- If you think you might want to have children in the future. This drug may affect fertility. Talk with your doctor about the possible risk with this drug and the options that may preserve your ability to have children.
- About any other prescription or over-the-counter medicines you are taking, including vitamins and herbs. In fact, keeping a written list of each of these medicines (including the doses of each and when you take them) with you in case of emergency may help prevent complications if you get sick.
Interactions with other drugs
Nab-paclitaxel may interact with a number of drugs and supplements, which may either raise or lower the level of paclitaxel in your blood. Tell your doctor if you are taking any of the following:
- TB drugs rifampin or rifabutin
- Anti-seizure drugs phenytoin, phenobarbital, carbamazepine
- Cyclosporine (used to prevent organ rejection)
- Anti-fungal drugs itraconazole or ketoconazole
- Anti-depressants such as nefazodone, fluoxetine, and others
- Antibiotics erythromycin, clarithromycin, ciprofloxacin
- Anti-viral drugs for HIV, such as ritonavir, nelfinavir, indinavir, efavirenz, nevirapine, and others
- St. John’s wort (herbal supplement)
Research on interactions with other drugs is incomplete at this time. Check with your doctor, nurse, or pharmacist about your other medicines, herbs, and supplements, and whether alcohol can cause problems with this medicine.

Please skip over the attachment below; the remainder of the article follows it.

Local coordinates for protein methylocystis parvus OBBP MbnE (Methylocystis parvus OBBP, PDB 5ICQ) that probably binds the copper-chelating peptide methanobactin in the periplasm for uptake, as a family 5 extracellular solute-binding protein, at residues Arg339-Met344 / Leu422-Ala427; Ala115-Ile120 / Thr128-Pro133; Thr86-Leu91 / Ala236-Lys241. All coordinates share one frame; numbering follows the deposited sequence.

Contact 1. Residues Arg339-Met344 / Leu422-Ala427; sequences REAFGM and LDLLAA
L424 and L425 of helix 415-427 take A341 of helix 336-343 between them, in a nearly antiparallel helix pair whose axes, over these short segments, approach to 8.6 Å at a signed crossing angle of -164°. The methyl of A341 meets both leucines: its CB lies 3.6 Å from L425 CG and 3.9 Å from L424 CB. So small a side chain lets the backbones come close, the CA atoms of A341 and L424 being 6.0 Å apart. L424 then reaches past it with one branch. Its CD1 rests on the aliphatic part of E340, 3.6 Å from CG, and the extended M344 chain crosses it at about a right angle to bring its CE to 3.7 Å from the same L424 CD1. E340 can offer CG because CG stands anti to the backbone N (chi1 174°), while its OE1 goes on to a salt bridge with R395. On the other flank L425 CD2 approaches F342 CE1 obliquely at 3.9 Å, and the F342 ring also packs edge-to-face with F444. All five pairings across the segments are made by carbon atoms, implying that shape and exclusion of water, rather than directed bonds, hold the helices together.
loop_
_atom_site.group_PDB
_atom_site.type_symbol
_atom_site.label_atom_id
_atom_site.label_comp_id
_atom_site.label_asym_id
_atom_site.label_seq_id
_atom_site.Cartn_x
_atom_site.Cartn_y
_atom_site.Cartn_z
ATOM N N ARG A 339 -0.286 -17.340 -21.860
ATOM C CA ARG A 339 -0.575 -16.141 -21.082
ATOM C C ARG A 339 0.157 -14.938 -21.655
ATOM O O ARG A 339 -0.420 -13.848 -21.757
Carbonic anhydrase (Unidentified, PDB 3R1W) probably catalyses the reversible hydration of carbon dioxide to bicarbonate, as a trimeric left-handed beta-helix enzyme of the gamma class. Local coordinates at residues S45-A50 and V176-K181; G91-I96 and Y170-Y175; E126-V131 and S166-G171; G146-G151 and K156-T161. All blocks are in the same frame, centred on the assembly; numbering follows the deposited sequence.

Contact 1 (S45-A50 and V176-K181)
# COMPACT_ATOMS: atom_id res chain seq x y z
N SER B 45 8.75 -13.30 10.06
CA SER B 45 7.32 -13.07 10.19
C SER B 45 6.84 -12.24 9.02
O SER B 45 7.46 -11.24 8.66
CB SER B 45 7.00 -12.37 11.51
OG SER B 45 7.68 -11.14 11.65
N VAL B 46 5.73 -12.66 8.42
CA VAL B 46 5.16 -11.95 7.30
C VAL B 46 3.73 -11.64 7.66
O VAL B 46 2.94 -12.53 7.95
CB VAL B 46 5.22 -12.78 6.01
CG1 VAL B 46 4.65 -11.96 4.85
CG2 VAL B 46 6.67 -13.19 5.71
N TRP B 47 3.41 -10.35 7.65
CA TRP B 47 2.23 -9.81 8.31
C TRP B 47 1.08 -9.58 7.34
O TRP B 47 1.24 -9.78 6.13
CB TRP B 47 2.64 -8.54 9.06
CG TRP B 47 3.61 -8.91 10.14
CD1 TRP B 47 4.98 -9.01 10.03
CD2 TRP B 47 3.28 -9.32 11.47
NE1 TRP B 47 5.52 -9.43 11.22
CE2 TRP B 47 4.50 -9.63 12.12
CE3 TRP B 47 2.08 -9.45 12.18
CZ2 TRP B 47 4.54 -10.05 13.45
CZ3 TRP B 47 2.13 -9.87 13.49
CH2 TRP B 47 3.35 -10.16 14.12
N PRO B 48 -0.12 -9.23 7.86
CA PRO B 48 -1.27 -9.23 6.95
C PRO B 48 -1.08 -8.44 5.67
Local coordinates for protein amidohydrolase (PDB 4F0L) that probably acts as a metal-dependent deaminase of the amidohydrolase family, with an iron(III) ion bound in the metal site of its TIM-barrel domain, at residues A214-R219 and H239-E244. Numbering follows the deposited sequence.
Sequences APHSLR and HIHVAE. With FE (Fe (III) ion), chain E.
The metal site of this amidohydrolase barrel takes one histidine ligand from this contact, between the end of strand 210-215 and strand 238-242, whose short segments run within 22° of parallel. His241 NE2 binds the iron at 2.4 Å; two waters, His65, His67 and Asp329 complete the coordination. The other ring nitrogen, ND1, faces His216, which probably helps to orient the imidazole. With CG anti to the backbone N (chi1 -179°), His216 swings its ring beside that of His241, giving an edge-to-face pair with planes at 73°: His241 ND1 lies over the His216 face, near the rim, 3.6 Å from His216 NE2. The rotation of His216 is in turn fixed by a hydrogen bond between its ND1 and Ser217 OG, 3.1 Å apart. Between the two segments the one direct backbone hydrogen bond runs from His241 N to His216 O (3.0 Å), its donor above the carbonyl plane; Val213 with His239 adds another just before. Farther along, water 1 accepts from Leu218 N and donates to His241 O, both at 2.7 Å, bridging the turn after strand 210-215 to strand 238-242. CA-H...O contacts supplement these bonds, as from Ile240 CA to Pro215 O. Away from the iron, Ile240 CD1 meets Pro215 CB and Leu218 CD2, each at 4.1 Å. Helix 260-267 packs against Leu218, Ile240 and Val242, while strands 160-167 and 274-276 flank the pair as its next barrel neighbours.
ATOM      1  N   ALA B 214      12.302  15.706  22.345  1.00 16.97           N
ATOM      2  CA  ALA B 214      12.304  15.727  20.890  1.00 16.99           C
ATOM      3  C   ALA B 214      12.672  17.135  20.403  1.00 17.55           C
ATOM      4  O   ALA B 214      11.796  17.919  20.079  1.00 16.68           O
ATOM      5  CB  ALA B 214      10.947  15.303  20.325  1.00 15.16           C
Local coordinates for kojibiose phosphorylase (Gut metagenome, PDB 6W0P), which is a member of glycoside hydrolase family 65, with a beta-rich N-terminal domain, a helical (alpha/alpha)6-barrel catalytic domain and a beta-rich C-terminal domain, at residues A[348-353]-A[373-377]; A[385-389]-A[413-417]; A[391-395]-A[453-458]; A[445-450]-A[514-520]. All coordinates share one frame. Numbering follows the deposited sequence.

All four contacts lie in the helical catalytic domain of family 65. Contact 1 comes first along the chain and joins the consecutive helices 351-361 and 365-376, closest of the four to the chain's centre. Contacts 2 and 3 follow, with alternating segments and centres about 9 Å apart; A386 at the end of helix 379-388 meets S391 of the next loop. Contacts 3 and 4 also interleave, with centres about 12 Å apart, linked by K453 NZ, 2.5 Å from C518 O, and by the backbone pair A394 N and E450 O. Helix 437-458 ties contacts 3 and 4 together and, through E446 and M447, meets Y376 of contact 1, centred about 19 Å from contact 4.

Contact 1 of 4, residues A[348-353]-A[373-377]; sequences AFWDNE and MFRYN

Interactions with foods
Grapefruit or grapefruit juice may change the level of paclitaxel in your blood. Check with your doctor, nurse, or pharmacist about whether these or other foods may be a problem.
Tell all the doctors, dentists, nurses, and pharmacists you visit that you are taking this drug.
How is this drug taken or given?
Nab-paclitaxel is given by infusion into a vein (IV) over about 30 minutes. It is typically given once every 3 weeks for breast cancer, once a week for NSCLC, and once a week for 3 weeks, followed by a week off, for pancreatic cancer.
The dose will depend on the type of cancer you have, how tall you are, how much you weigh, your blood counts, and how well you do when taking the drug.
This drug may cause damage to certain nerves in the body, which can lead to a condition called sensory neuropathy. This can cause numbness, pain, or sensations of burning or tingling, usually in the hands or feet. These are sometimes triggered by being exposed to hot or cold temperatures. These symptoms can sometimes progress to include trouble walking or holding things in your hands. Let your doctor know right away if you notice any of them. The doctor may stop the drug or give you less of it until your symptoms get better.